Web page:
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    Social Constructions of Criminal Victimisation and Traumatic Stress Responses in Relation to Male Victims and Gender
    (University of the Witwatersrand, Johannesburg, 2017) Gqweta, Ntokozo
    Literature findings suggest that there are differences in male and female trauma exposure patterns (Norris & Slone, 2013). With this background in mind the aim of the study was to analyse the kinds of discursive patterns and themes that are prominent in conversing about male and female victims of crime related trauma and about their responses to being traumatised in this way. This aim was achieved through exploring the contributions of gender related attributions to constructions of victims of crime by university students in response to scenarios presented to them. The element of particular interest in this study was the gendering of victimisation and trauma related responses, focusing especially on male victims. The participants were first year psychology students and data was collected using focus groups in which participants were asked to comment on a vignette describing a fellow student’s victimisation by mugging and their subsequent trauma related responses. Four focus groups were conducted in two of which the victim was portrayed as female and in two of which as male. The discussions from the four groups were transcribed and subject to a thematic analysis and discursive reading of the material focusing particularly on gender related material. Seven core themes emerged which were referred to as: 1) Victim blame, 2) Legitimacy of trauma reactions; 3) Desensitisation, minimising of the nature of the event and related assessment of the responses 4) Victimisation as an identity position, 5) Evaluation of the role of social support and help-seeking, 6) Gender related constructions of victimisation and traumatisation, and 7) Evidence for contestation of gender stereotypes. The participants tended to construct both the male and female victim’s traumatic experience as resulting from irresponsibility, naivety and ignorance. Furthermore, the victim’s traumatic reactions were typed as either normal or abnormal, with intense and more enduring traumatic reactions being considered abnormal and dispositional. The perception of violence and crime as ubiquitous and uncontrollable within the South African context contributed to an underplaying of the significance of the victim’s experiences. There was some indication that perceptions of the victim’s identification with the victim role contributed to an emphasis on the need for self-reliance, control and circumscribed help-seeking in relation to peers. Although there was a degree of difference in response to the gender of the hypothetical victim these differences were less marked than might have been anticipated. While rather critical evaluations of trauma responses were made in respect of both male and female victims, male victims received more censorial responses in general. It was evident that male victims of crime were viewed and constructed somewhat differently from their female counterparts and that reference to patriarchy, gender socialisation, and stereotypic masculinity appeared to play a critical role in the construction of male victims. These findings have implications for the provision of support, care, sympathy and understanding of crime and violence victims generally, and male victims in particular. .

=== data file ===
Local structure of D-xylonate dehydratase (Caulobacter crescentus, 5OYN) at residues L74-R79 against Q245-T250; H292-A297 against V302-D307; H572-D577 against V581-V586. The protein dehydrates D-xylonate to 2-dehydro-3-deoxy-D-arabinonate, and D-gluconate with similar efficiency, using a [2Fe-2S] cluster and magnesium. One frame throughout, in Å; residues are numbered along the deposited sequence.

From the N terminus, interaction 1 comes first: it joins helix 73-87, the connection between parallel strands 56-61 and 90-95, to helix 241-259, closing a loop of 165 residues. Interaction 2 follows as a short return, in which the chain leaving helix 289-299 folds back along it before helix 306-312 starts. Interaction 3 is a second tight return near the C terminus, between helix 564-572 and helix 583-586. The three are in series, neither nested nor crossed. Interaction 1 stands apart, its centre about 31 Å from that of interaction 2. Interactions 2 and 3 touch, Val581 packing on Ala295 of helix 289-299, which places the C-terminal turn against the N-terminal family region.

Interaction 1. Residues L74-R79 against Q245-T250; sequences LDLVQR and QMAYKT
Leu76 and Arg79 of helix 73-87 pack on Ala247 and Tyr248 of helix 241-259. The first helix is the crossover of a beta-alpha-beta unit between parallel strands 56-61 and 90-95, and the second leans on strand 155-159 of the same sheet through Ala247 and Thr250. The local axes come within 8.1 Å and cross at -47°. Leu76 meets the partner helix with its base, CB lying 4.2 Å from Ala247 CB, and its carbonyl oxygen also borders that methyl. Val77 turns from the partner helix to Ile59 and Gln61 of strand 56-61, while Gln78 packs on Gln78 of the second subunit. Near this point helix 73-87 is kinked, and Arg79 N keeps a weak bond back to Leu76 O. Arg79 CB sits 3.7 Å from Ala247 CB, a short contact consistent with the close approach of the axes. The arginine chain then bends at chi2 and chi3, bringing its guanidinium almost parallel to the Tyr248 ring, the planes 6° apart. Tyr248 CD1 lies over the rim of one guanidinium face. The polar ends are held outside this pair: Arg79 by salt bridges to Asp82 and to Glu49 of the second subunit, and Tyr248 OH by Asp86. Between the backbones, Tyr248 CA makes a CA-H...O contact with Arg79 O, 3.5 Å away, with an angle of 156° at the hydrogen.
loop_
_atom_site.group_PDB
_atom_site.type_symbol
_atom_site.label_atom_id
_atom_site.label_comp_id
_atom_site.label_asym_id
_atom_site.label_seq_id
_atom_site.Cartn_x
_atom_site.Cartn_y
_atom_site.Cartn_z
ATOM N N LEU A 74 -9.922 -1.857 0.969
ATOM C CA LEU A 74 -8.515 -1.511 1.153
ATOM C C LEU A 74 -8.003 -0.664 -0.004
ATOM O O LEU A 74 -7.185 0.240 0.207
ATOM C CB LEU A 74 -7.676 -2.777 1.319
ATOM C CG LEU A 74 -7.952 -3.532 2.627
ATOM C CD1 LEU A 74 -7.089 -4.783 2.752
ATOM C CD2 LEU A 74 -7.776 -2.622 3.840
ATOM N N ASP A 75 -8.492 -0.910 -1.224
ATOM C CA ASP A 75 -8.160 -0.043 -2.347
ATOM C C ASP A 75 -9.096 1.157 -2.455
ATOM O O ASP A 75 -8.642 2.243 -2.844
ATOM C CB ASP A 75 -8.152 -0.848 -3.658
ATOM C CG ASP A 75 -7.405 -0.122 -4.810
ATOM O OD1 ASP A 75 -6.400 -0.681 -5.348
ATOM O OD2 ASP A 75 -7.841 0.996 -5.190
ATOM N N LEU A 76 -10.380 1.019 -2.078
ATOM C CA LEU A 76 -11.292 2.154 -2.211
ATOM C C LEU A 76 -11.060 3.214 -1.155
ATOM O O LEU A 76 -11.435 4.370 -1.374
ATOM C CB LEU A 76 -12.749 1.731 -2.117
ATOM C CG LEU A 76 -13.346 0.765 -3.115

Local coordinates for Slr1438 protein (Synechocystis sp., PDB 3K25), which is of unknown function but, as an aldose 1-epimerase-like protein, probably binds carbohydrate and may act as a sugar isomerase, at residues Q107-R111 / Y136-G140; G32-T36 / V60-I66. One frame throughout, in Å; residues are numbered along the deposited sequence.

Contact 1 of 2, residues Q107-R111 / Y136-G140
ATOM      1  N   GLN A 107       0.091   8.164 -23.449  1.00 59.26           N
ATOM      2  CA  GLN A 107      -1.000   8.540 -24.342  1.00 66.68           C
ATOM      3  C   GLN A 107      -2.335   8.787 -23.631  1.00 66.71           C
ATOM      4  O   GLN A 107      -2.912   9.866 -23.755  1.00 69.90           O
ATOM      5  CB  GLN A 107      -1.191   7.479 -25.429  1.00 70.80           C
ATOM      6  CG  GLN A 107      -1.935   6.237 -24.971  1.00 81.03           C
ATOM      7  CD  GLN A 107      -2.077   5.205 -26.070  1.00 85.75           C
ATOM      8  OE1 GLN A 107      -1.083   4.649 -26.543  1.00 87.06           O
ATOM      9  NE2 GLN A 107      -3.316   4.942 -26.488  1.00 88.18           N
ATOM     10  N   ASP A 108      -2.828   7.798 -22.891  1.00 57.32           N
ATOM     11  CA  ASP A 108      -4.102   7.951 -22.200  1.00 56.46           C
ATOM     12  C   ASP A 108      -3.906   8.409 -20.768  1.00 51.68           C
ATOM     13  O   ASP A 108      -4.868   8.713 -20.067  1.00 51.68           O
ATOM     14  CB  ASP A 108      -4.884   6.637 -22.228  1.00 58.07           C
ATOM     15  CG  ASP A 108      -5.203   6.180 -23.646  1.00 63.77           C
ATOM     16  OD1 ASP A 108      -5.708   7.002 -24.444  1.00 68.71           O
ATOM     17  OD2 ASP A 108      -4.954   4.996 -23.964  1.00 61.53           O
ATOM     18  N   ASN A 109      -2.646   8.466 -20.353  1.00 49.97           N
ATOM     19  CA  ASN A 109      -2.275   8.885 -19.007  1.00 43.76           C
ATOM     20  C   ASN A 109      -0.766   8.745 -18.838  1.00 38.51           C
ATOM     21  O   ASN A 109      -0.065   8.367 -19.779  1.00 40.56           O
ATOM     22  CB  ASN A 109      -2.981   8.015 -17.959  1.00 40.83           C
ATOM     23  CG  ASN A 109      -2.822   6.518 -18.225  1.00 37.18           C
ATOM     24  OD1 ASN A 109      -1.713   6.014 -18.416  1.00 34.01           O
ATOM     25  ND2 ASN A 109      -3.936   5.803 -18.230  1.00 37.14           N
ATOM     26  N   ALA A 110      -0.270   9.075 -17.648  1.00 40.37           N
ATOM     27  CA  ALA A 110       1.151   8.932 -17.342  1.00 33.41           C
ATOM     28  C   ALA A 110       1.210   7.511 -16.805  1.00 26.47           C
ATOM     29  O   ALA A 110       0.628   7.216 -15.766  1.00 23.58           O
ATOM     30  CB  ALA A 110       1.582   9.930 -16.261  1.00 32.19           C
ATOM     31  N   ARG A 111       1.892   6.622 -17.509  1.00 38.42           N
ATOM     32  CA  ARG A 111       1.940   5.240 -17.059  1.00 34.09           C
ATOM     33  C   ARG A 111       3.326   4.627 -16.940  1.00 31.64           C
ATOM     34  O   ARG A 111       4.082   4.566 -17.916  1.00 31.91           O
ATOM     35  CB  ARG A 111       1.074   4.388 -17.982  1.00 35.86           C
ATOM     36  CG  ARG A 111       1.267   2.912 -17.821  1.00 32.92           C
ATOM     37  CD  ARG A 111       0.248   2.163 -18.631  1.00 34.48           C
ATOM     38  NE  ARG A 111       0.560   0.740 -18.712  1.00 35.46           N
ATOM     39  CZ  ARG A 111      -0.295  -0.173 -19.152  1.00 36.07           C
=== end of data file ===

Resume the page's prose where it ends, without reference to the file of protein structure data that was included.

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    Experiences of loveLife Trust telephone counsellors about the EWP employed within Gauteng
    (University of the Witwatersrand, Johannesburg, 2022) Mpekana, Rebecca
    Globally, most Non-Profit Organisations (NPOs) do not prioritise employee wellness programmes (EWPs). NPOs’ funding is often allocated for rendering their primary programmes rather than improving their employees’ wellness. Employees in NPOs are left to devise their own means to best cope with work-related stress and challenges. Some employees rely on support from community-based organisations or their colleagues. loveLife Trust is a South African NPO that operates nation-wide. loveLife Trust recently introduced EWP to be utilised by its employees who are telephone counsellors. As of year 2022, loveLife Trust employs about 12 telephone counsellors. The loveLife Trust counsellors render psychological support to youth country-wide. Dealing with the youth’s presenting problems exposes the telephone counsellors to burnout and anxiety. This study aimed to explore how telephone counsellors experience the loveLife Trust EWP service. This was a qualitative study that allowed the participants to openly share their views. The total participants for this study were 12 telephone counsellors who were working on the toll-free line which is based in Gauteng. In addition, two key informants; the team supervisor and an EWP account manager, were interviewed. All participants were interviewed through ZOOM Cloud Meetings. A qualitative interview schedule that was guided by open-ended one-on-one interview questions was used for data collection. Thematic data analysis was used to derive different themes for the study. The aim of the study was to explore the experiences of telephone counsellors on EWP at loveLife Trust. The telephone counsellors are based in the call centre in Gauteng. The study revealed that telephone counsellors have not utilised the EWP as a way of support. The telephone counsellors prefer collegial support for taking care of their wellness. To spark interest amongst telephone counsellors to utilise the service, loveLife management should prioritise EWP awareness.
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    The navigation of sexual identity between novice therapists and their queer clients: therapists’ perspectives
    (University of the Witwatersrand, Johannesburg, 2021) Kgosamang, Rebaone; Prof Carol Long